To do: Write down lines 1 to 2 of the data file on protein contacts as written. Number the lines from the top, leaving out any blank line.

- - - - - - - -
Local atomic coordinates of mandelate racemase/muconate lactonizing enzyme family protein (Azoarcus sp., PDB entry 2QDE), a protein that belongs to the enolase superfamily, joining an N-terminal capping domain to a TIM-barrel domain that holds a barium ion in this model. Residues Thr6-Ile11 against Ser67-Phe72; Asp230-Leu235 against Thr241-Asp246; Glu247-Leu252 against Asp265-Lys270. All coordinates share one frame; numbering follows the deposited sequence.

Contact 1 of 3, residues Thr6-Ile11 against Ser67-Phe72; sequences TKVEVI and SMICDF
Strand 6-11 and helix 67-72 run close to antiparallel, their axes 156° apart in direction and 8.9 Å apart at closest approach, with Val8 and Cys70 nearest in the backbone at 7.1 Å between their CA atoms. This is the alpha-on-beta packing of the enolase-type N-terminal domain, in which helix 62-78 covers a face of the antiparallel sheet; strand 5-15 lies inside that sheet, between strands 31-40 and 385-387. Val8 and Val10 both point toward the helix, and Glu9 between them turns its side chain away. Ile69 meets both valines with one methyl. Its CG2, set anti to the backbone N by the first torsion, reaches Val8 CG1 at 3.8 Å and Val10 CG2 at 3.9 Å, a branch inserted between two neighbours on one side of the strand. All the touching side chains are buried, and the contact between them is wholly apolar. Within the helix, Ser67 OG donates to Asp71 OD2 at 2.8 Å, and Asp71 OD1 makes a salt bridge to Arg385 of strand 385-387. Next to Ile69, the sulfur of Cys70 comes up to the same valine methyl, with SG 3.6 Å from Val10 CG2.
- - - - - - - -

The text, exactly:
Local atomic coordinates of mandelate racemase/muconate lactonizing enzyme family protein (Azoarcus sp., PDB entry 2QDE), a protein that belongs to the enolase superfamily, joining an N-terminal capping domain to a TIM-barrel domain that holds a barium ion in this model. Residues Thr6-Ile11 against Ser67-Phe72; Asp230-Leu235 against Thr241-Asp246; Glu247-Leu252 against Asp265-Lys270. All coordinates share one frame; numbering follows the deposited sequence.

Contact 1 of 3, residues Thr6-Ile11 against Ser67-Phe72; sequences TKVEVI and SMICDF